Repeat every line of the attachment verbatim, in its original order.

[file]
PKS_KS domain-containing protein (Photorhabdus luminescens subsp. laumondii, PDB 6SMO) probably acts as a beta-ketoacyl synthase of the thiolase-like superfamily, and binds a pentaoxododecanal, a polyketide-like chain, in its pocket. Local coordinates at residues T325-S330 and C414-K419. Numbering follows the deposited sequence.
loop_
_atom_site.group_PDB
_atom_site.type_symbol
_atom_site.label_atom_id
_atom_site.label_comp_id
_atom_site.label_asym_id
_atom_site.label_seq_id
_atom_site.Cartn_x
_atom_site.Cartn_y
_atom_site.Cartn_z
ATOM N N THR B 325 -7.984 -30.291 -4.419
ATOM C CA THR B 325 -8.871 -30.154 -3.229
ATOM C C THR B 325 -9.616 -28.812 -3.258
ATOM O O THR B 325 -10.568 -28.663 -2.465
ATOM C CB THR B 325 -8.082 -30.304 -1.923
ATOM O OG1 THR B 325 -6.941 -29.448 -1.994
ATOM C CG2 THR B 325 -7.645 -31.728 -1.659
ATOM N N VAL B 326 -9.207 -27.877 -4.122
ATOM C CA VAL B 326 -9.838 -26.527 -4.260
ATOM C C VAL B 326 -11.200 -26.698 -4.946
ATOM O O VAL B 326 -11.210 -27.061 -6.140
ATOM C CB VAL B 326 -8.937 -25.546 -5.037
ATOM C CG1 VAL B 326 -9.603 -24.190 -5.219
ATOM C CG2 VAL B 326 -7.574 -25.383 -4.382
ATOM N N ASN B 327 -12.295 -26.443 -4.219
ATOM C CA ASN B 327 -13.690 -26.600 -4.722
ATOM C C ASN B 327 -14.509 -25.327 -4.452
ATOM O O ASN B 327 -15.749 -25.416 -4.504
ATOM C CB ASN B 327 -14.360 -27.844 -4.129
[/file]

PKS_KS domain-containing protein (Photorhabdus luminescens subsp. laumondii, PDB 6SMO) probably acts as a beta-ketoacyl synthase of the thiolase-like superfamily, and binds a pentaoxododecanal, a polyketide-like chain, in its pocket. Local coordinates at residues T325-S330 and C414-K419. Numbering follows the deposited sequence.
loop_
_atom_site.group_PDB
_atom_site.type_symbol
_atom_site.label_atom_id
_atom_site.label_comp_id
_atom_site.label_asym_id
_atom_site.label_seq_id
_atom_site.Cartn_x
_atom_site.Cartn_y
_atom_site.Cartn_z
ATOM N N THR B 325 -7.984 -30.291 -4.419
ATOM C CA THR B 325 -8.871 -30.154 -3.229
ATOM C C THR B 325 -9.616 -28.812 -3.258
ATOM O O THR B 325 -10.568 -28.663 -2.465
ATOM C CB THR B 325 -8.082 -30.304 -1.923
ATOM O OG1 THR B 325 -6.941 -29.448 -1.994
ATOM C CG2 THR B 325 -7.645 -31.728 -1.659
ATOM N N VAL B 326 -9.207 -27.877 -4.122
ATOM C CA VAL B 326 -9.838 -26.527 -4.260
ATOM C C VAL B 326 -11.200 -26.698 -4.946
ATOM O O VAL B 326 -11.210 -27.061 -6.140
ATOM C CB VAL B 326 -8.937 -25.546 -5.037
ATOM C CG1 VAL B 326 -9.603 -24.190 -5.219
ATOM C CG2 VAL B 326 -7.574 -25.383 -4.382
ATOM N N ASN B 327 -12.295 -26.443 -4.219
ATOM C CA ASN B 327 -13.690 -26.600 -4.722
ATOM C C ASN B 327 -14.509 -25.327 -4.452
ATOM O O ASN B 327 -15.749 -25.416 -4.504
ATOM C CB ASN B 327 -14.360 -27.844 -4.129